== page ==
Aside from the Euro look, the first thing I noticed about the Montane Fast Alpine Stretch Neo Jacket was its texture – the Polartec NeoShell Stretch fabric is like a cross between a soft shell and a hard shell. As the name suggests, it has stretch but there’s a durable feel to the 50D Polartec fabric that the company says is “hydrophobic and microporous with a tightly controlled pore size to enhance breathability and air flow.” In the field the jacket did breathe well in +1 to -5°C conditions and, despite the 1990s look, the reinforced Diamond Face patches on the shoulders ensured my backpack straps didn’t scuff the fabric or cause moisture seepage areas. I like the large two-way main zipper as it’s easy to use with gloves on and there’s a storm flap with rain drain edge behind it to ensure any moisture is whisked away. The two front pockets are high enough that they didn’t interfere with my waist belt and the inner pocket is large and stretchable. There’s a sleeve pocket as well but I’ve never understood what those are for, unless you need some place to put your smokes.
One thing I had never seen before on a jacket was the Pertex Microlight rip-stop internal waist snow skirt that resembled a piece of parachute fabric. Nor had I seen the style of the skirt’s clasps before. There are two of them and they’re a male-female clasp system made from plastic. Why the company didn’t use normal buttons or Velcro I don’t know but I wonder how durable the plastic clasps are in frigid temperatures. The skirt has a quadruple cinch system, which seems like a bit of overkill, but it definitely works as evidenced when I took a header into a powder stash. The one thing I couldn’t understand about the garment though was why it was so roomy. Aren’t Europeans supposed to be thinner than us North Americans? Why then does a medium jacket feel massive on my 5’11”, 165-pound frame? I definitely recommend trying one on before you purchase as you may find yourself needing a smaller size.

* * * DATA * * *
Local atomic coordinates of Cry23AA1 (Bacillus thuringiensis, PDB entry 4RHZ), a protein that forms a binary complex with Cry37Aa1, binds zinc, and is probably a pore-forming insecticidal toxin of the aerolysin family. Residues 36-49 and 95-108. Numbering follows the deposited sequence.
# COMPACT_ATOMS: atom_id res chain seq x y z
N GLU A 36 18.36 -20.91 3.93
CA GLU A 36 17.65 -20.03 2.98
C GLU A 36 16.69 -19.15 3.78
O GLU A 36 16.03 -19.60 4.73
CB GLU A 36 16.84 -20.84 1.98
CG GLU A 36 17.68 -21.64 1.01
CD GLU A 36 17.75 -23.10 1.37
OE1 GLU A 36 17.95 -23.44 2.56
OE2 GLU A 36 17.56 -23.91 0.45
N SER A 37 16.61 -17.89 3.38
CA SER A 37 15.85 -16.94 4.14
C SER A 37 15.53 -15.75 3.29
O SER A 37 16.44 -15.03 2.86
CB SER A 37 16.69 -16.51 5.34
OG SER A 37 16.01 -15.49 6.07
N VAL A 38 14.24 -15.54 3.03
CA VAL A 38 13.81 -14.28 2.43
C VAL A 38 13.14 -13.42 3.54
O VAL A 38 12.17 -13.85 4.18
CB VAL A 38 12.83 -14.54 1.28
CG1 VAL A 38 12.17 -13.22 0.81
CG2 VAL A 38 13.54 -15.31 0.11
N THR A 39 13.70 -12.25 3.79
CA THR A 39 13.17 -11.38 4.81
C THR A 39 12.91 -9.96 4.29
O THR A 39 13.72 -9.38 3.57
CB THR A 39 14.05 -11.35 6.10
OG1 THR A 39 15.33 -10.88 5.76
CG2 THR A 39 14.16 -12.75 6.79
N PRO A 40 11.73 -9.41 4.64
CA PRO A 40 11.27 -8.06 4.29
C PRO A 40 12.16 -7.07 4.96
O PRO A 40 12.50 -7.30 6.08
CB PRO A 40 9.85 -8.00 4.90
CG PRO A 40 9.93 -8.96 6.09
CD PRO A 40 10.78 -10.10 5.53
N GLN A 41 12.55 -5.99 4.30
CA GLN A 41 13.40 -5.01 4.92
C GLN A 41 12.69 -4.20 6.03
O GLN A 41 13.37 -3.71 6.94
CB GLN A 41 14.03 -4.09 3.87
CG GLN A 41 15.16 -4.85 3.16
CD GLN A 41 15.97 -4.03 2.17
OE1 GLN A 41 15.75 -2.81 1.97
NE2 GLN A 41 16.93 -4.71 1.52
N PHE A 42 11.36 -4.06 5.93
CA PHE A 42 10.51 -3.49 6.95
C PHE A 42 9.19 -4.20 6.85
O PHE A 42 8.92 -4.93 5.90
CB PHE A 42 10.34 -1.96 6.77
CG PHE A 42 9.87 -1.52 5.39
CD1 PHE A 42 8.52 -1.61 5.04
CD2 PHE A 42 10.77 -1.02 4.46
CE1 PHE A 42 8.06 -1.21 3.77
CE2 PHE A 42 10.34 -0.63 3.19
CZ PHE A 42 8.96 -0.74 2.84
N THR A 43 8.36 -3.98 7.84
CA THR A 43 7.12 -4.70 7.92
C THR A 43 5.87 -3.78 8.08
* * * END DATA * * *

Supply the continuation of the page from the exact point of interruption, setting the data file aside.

Other features that I liked about the jacket were the ratchet cuffs that easily and tightly adjusted around any style of glove and the helmet-compatible hood that has not one but three points of adjustment. And when the hood is not in use, an internal elastic compression strap keeps it low profile.
All in all Montane’s Fast Alpine Stretch Neo jacket is an impressive garment made of new-age fabric that offers lots of features and functions. It isn’t exactly the style I would wear and I wonder about the durability of the plastic clasps and inner snow skirt but hey, if it’s good enough for Andy Kirkpatrick then it’s okay by me.
Price: $550 US
Size: S, M, L, XL, XXL
Colour: Shadow/Alpine red zips; Black/Kiwi zips; Electric blue/Tangerine zips
Weight: 600g / 21.2oz (M)
Breathable, stretchy Polartec Neoshell fabric with reinforced shoulders to lessen wear and tear from a backpack. The deep hood cinches three different ways and the ratchet cuffs are virtually air-tight no matter what form of glove you wear.
The reinforced patches are a throw-back to the 1990s and the style isn’t for me (but you be the judge). I also wonder about the durability of the plastic clasps and inner snow skirt.
This is only our opinion. Do you disagree? Did we miss something? Are we totally out to lunch? Join the discussion in the forums here, and let us know what you think. People like/dislike gear for different reasons so chime in and we'll get a well-rounded evaluation.